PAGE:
If you are interested then Harold McGee is the master of the science behind why eggs set milk and creams. McGee on Food and Cooking (an encyclopedia of kitchen science, history and culture) is the definitive book to explain it all. It is hard going but worth it if you really want to know what is going on. In case you can’t be bothered however, here are the following tips:
The egg white helps to set the custard, give it firmness and make it glossier.
The egg yolks add richness and produce a softer and creamier mixture.
If you want a set custard you can cut through you generally need some egg white.
If you are making a crème brulee in a ramekin then you can just use egg yolk as it doesn’t need turning out.
Milk needs more eggs to set as it contains more water and dilutes the egg more.
Set custard for turning out – 1 pint of double cream to 2 egg yolks and two whole eggs
Custard for setting in a brulee – 6 egg yolks to 1 pint of double cream
Pouring custard – 6 egg yolks to 1 pint of milk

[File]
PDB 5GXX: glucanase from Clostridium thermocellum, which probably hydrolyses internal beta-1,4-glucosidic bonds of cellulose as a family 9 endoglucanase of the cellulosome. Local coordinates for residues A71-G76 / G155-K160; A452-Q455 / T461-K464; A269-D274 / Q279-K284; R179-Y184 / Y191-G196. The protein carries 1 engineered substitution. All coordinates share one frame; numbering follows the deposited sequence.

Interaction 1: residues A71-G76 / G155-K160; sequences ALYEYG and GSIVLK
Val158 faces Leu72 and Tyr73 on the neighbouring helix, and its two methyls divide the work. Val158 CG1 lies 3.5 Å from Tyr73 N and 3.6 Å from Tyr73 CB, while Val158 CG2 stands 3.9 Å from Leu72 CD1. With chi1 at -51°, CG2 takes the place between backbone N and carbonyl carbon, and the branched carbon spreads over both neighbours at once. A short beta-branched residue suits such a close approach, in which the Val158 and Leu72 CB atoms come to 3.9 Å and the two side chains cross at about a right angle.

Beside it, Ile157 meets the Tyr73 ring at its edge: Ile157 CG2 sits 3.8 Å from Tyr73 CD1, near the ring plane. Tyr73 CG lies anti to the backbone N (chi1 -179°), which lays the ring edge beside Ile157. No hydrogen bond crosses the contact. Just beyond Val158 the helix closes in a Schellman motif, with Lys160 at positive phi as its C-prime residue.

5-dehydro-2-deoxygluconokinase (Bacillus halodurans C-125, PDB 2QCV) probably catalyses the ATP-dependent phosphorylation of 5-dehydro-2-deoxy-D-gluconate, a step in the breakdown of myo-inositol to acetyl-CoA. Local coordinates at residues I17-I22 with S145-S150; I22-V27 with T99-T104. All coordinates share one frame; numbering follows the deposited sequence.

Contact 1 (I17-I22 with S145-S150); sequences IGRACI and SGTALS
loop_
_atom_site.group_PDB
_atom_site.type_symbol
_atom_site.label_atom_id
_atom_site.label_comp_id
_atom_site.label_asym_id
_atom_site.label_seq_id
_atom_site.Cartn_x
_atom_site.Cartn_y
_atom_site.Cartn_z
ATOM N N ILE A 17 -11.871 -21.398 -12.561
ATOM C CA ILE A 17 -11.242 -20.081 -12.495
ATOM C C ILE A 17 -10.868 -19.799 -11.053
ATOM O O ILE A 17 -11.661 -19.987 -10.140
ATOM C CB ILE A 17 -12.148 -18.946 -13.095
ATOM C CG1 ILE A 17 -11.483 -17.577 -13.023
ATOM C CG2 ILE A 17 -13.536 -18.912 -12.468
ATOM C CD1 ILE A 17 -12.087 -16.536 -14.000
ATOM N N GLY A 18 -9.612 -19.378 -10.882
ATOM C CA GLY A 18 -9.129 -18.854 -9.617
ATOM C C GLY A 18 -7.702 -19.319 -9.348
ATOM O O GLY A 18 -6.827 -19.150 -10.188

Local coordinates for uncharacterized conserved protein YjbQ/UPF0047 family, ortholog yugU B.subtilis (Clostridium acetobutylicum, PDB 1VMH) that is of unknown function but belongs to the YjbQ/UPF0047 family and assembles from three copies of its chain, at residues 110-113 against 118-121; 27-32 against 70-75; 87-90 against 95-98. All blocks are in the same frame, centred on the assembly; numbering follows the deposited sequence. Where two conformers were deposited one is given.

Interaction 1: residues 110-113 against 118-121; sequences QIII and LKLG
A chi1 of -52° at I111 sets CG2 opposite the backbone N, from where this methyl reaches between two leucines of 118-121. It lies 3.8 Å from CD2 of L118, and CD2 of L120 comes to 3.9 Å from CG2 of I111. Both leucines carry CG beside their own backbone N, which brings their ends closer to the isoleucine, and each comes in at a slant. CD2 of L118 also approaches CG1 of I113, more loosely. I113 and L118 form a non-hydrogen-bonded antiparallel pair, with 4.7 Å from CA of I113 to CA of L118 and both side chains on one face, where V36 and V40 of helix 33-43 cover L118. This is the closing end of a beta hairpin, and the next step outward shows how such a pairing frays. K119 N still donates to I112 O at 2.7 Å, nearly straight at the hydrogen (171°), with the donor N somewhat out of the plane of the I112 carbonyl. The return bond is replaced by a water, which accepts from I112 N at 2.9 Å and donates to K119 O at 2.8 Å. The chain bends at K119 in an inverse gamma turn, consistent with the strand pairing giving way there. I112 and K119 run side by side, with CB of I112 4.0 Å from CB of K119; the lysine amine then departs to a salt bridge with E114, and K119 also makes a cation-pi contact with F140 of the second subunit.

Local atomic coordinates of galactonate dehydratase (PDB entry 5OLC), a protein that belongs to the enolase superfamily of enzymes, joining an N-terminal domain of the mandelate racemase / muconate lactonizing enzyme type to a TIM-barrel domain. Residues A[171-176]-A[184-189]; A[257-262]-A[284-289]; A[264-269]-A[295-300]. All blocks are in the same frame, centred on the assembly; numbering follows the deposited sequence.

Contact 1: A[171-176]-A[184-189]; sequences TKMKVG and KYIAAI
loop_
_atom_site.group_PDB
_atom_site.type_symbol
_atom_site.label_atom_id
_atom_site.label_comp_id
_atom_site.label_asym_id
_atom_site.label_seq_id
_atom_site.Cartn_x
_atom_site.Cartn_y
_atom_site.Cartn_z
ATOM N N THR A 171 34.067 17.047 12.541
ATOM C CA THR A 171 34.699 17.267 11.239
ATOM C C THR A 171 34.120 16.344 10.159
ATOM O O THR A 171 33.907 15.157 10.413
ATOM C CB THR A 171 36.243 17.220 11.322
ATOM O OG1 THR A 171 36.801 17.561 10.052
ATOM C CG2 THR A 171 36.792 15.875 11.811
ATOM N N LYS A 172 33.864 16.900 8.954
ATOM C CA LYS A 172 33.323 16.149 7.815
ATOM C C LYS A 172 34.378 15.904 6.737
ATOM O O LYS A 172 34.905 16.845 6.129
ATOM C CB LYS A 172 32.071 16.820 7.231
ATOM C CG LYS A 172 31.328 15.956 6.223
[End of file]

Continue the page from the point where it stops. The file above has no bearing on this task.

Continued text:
With these rules you can make a huge range of tarts, sweet and savoury. Quiches are set this way as are many fruit tarts and even cheesecakes. Once you have the idea, you can experiment, add more yolks for richness, more white for a firmer setting. It might just be about custard, but some of the best recipes are based on this. In essence all you do for most tarts is mix the cream and eggs, add salt and pepper for savoury; and sugar and vanilla for sweet. Then all you do is bake them in a pastry case until just set. Generally around 160C for about 20 minutes, but check along the way. For a custard, you boil the milk or cream first, then pour it onto the eggs already mixed with sugar and vanilla. This mixture then goes back into the pan and is heated until it starts to thicken. It should coat the back of a wooden spoon. Don’t boil it as it will scramble. Cool it quickly. Again the more you make it the easier it becomes to judge. The creme brulee recipe covers this in more detail with volumes.